The business, however, failed, which necessitated the bank’s foreclosure on the property. “For the good of the community, the bank felt the right thing to do was to continue operating the facility,” Mr. White explained. It proved prohibitively expensive and was outside the purview of banking operations, but bank officials didn’t want it demolished, so Mr. Clark turned to the Revolving Fund, which finds new owners for threatened, historically significant buildings and ensures their perpetual preservation through preservation easements. The Trust signed an option to purchase the hotel in June for $200,000.

The Fitzpatrick Hotel in Washington is being restored as closely as possible to its 1898 condition.

In August, Mr. Carter bought the hotel from the Trust for $450,000. Over three-quarters of the net revenue was used to increase the capacity of the Revolving Fund to benefit other endangered properties, while the rest went to the Trust’s operating fund.

The Colquitt Hotel, re-christened the Colquitt Tower, is being adapted for office, retail and apartment use, slated to open around November 2004. Apartments are tentatively planned for the third and fourth floors, with offices on the second and first floors, and a restaurant and shops also on the first floor.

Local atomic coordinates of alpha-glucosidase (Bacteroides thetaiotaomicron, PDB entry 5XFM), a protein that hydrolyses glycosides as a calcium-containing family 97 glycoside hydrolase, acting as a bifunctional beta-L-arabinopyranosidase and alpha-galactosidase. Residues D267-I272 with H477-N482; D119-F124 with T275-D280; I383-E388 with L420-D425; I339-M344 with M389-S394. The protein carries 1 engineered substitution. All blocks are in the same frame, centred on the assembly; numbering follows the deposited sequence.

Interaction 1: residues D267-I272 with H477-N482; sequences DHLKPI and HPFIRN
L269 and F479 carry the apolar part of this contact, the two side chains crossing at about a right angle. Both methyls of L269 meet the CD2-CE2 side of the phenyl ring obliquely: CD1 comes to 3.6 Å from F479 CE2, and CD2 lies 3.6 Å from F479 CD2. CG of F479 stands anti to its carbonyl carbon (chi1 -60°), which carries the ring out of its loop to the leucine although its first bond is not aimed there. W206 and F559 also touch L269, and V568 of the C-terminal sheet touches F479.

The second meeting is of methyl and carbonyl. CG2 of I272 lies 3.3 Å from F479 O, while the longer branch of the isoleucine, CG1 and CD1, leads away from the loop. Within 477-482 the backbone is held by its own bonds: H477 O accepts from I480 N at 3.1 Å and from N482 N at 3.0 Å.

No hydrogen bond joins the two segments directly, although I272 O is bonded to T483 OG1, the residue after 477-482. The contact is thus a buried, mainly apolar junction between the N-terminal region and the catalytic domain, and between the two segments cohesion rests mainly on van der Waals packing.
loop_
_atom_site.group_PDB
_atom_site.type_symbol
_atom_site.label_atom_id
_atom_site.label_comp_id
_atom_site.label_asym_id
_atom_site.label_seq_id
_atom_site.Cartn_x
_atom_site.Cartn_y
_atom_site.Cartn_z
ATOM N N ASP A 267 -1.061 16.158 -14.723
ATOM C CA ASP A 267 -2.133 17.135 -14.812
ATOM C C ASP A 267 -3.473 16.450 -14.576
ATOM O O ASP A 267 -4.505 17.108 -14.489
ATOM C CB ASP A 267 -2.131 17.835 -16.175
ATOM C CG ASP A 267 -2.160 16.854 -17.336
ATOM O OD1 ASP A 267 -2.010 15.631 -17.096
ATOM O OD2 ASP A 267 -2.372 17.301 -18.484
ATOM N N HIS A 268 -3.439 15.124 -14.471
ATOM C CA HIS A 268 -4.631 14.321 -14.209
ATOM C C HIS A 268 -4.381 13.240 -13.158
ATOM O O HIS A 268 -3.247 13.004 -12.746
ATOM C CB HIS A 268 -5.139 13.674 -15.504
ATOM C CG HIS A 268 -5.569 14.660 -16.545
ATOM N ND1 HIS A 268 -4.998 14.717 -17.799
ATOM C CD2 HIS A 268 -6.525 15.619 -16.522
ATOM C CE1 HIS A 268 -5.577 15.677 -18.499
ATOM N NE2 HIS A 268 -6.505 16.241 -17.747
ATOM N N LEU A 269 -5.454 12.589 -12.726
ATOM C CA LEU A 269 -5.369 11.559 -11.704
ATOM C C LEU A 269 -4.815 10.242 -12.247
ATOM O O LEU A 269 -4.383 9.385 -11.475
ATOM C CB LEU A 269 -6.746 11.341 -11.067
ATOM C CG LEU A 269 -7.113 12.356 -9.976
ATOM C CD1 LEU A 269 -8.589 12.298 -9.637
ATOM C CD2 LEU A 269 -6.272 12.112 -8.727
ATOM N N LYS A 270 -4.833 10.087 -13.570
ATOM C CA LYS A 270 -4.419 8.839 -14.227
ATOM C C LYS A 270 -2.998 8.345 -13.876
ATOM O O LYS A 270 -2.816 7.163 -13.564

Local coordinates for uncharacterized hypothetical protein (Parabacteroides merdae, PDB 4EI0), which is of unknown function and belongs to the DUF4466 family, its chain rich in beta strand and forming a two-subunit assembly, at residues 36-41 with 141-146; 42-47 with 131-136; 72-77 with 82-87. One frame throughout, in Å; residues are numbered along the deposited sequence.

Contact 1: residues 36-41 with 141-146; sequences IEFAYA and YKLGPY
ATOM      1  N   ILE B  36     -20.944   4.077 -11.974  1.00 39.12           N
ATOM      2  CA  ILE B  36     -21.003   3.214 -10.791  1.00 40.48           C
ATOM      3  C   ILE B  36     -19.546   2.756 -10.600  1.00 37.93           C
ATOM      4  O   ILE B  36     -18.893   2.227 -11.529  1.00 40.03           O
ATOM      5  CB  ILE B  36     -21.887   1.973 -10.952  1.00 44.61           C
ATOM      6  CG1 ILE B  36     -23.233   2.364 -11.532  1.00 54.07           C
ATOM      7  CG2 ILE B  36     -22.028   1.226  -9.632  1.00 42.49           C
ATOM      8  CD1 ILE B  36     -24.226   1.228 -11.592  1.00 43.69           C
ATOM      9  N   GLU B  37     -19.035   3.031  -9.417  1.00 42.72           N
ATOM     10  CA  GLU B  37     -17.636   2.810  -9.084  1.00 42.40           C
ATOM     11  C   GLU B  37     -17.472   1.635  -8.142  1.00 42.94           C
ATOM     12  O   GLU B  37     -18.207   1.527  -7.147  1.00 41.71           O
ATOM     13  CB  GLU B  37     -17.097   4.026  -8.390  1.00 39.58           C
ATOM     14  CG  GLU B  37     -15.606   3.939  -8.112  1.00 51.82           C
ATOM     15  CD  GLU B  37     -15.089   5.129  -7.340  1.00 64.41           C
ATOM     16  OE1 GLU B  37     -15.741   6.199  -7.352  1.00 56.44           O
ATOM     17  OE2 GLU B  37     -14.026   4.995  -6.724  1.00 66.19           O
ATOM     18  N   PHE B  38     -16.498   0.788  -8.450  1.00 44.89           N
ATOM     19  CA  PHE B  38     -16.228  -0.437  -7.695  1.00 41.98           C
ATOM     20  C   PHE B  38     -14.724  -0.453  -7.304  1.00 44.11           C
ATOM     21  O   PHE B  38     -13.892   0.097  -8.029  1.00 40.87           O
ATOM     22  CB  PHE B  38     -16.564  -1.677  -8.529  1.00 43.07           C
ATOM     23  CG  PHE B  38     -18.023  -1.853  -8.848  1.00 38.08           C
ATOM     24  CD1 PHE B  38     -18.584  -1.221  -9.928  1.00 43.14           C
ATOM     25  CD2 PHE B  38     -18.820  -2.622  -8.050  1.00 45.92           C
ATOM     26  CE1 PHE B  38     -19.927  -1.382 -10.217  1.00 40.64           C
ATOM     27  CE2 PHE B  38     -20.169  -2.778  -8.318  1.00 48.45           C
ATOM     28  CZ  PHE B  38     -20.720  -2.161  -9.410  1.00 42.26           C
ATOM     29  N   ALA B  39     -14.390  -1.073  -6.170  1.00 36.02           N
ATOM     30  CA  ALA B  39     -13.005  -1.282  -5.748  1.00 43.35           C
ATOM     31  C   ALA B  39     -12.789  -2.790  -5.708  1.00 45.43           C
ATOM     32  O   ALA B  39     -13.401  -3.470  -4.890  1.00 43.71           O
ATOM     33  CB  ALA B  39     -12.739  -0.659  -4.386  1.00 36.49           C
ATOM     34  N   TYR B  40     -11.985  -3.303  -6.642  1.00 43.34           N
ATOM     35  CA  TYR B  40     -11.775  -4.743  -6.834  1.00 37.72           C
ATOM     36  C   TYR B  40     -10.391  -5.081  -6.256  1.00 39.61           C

Unlike the Bon Air, the Colquitt has been modernized, so the challenges are quite different.

But its rehabilitation has given Bainbridge an economic shot in the arm, said the city’s Main Street and tourism director Amanda Glover. The building dates to 1860 and stood empty nearly 40 years until its 1999 rehabilitation. Now, its apartments are fully occupied and it has drawn new businesses downtown. “It’s been wonderful,” she said. “The residents and businesses they’ve brought downtown have been great economic development.”